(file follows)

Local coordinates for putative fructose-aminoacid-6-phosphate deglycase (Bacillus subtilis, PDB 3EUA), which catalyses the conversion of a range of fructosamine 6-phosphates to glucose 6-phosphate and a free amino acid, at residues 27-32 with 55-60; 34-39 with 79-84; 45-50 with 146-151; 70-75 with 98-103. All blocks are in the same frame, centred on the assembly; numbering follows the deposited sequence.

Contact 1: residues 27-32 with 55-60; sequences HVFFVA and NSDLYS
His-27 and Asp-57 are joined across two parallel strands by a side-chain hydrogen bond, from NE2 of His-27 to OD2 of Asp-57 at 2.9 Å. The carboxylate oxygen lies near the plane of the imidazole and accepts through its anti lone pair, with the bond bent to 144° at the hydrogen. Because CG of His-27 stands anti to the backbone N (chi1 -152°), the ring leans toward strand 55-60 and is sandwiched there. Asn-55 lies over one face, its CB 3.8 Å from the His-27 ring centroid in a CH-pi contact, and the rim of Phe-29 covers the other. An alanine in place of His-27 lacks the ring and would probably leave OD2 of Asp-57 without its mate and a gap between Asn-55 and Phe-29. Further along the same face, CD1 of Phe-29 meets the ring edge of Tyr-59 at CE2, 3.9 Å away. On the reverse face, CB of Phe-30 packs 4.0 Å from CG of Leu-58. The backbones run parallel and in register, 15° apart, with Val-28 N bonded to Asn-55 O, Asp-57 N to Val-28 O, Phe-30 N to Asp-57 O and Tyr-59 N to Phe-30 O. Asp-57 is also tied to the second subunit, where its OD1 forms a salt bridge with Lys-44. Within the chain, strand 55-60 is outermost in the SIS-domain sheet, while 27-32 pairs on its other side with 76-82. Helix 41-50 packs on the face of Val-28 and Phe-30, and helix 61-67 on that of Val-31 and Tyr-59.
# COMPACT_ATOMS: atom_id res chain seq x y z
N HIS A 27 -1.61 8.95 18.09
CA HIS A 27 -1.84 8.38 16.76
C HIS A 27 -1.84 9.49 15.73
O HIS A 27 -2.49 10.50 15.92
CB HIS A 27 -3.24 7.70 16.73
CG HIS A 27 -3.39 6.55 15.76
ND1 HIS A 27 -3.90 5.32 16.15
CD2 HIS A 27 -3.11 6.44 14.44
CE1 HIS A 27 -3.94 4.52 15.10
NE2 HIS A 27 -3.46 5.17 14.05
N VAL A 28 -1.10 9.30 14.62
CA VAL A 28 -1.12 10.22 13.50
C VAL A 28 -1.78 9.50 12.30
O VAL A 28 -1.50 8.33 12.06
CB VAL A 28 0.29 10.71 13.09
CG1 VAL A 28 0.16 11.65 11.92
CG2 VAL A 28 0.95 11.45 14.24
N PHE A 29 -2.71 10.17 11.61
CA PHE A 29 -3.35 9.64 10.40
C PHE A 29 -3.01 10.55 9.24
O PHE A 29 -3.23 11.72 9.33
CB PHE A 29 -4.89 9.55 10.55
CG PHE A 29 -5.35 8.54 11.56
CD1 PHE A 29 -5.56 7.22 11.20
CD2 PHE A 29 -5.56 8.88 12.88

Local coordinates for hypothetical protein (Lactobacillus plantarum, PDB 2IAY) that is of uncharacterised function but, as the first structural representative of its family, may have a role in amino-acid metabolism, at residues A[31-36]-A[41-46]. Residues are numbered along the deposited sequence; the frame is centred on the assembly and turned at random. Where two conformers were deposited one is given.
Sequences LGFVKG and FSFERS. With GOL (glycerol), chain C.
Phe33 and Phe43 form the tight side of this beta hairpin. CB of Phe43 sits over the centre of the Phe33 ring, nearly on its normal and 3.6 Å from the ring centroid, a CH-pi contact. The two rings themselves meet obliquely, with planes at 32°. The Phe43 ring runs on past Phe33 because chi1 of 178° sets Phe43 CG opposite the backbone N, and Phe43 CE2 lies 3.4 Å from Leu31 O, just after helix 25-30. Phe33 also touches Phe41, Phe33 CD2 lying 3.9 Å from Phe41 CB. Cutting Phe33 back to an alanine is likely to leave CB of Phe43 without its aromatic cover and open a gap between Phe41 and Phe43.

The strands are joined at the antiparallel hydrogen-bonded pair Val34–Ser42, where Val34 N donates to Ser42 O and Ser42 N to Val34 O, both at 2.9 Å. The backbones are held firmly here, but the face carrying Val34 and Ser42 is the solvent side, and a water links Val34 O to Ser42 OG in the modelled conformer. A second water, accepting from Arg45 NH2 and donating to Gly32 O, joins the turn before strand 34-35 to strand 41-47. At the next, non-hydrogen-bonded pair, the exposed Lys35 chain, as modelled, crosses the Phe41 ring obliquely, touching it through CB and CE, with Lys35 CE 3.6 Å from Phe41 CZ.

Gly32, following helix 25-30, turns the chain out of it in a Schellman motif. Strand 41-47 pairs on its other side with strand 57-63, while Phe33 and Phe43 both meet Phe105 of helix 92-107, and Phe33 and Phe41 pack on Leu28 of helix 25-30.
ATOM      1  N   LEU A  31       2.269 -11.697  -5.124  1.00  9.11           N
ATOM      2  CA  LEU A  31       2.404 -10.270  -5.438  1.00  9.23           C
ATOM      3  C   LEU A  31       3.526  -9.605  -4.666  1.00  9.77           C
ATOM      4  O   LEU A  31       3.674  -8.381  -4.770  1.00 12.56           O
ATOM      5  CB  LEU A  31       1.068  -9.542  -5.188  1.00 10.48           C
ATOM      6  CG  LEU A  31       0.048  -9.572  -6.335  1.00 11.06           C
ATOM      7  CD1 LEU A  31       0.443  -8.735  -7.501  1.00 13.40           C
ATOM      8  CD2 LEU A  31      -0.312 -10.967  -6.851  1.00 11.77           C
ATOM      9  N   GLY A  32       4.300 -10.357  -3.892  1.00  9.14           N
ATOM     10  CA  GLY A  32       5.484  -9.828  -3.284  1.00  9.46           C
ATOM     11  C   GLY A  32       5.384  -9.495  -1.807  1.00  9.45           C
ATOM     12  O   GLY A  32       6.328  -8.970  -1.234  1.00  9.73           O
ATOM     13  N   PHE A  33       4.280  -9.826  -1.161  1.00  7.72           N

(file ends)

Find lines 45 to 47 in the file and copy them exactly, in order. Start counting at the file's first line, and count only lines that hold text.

ATOM     11  C   GLY A  32       5.384  -9.495  -1.807  1.00  9.45           C
ATOM     12  O   GLY A  32       6.328  -8.970  -1.234  1.00  9.73           O
ATOM     13  N   PHE A  33       4.280  -9.826  -1.161  1.00  7.72           N